Hani Bedair: When the biggest stars in the Middle East need daff (hand drum) or riq (traditional tambourine), they call Bedair, whose percussion skills have also earned him a teaching position at several respected Cairo institutions.

Nader El Shaer: Born in the culturally rich town of Port Said, Egypt, El Shaer taught himself accordion and ney, only to fall in love with the tones of the kawala (end-blown cane flute) and its role in Arabic classical music.

Dina El Wedidi: With experience that spans Arabic classical music, edgy theater, and street protest, this young singer has most recently worked with Brazilian heavyweight Gilbert Gil on her debut album.

Meklit Hadero (select appearances only): Co-founder of the Nile Project, this American-based Ethiopian singer frequently digs deep into soul and hip hop, but never loses sight of her roots.

Jorga Mesfin: This self-taught sax player meshes jazz with Ethiopia’s wealth of musical forms and ideas, both as a respected band leader and favorite sideman for greats like Mulatu Astatke.

Kasiva Mutua: Kenyan percussionist and singer Mutua may have learned drumming from her grandmother, but has developed her own knack for powerful Afropop beats. Her expressive playing can tell a story on its own, or keep a band perfectly in the pocket.

Sophie Nzayisenga: The first female master of the Rwandan traditional zither (inanga), Nzayisenga learned at her internationally acclaimed father’s knee before setting out to make the instrument her own.

Dawit Seyoum: Known for his flexibility, Seyoum rocks both the krar and the bass krar, the six-string powerhouse harps at the heart of much of Ethiopia’s music.

Steven Sogo: Burundi’s leading bassist, this multilingual multi-instrumentalist can play anything with strings, including the umiduri, Burundi’s answer to the birembau. Add to that Sogo’s wonderful voice, and it’s easy to see why he was named a World Bank musical ambassador.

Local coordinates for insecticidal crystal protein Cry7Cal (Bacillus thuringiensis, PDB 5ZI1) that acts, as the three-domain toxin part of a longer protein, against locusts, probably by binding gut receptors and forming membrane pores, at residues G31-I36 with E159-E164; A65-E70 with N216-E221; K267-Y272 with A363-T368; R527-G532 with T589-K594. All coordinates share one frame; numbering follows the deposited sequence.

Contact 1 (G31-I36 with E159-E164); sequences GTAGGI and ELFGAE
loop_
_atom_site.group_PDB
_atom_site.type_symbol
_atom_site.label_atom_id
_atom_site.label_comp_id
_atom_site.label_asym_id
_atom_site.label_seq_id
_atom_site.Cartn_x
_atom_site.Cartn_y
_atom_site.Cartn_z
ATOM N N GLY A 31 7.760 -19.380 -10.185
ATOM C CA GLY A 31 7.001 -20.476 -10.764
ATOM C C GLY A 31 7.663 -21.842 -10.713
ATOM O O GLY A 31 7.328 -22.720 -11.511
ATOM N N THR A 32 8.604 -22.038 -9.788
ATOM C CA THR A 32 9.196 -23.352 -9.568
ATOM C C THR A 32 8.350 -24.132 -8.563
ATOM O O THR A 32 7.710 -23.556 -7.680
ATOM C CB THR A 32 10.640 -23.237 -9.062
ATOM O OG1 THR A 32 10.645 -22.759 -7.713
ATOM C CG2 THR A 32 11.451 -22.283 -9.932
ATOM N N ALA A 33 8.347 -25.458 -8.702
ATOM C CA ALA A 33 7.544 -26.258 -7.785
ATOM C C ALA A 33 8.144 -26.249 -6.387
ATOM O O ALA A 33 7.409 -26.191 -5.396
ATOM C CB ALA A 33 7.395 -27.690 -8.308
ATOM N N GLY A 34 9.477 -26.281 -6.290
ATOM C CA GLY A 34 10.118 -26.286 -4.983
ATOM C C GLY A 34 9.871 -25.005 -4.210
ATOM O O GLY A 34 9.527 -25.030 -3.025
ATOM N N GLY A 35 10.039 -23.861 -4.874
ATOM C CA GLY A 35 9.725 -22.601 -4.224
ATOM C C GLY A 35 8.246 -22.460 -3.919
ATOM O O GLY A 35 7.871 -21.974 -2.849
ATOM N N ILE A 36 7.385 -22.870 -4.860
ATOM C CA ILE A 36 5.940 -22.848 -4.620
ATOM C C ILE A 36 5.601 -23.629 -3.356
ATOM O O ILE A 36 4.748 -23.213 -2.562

Selamnesh Zemane: Hailing from a long line of unique culture bearers in Northern Ethiopia, this young singer has brought her traditions to collaborations with indie darlings like Debo Band and The Ex.

The ensemble flows from a larger collective of musicians—most of whom are young and work across genres—that in turn arose from a long, thoughtful recruitment and collaboration process. The Nile Project strived to include musicians from many different cultural communities along the Nile, while finding a compelling combination of instruments and voice to support and balance one another.

Over the course of two gatherings and a major, five-country African tour, the collective has gained an increasing sense of how to craft joint works, guided by their own interests and by the Collective’s leaders: Nile Project Musical Director Miles Jay, a contrabassist and composer who spent much of the last decade living and working with prominent artists across the Middle East and Africa; and Nile Project executive director Mina Girgis, an Egyptian ethnomusicologist and curator who specializes in creating innovative musical experiences. The exchange of know-how has had significant impact on the participants—bassist Steven Sogo enthuses about his newfound love for Ethiopian modes—and has molded a sound as broad and powerful as the Nile itself.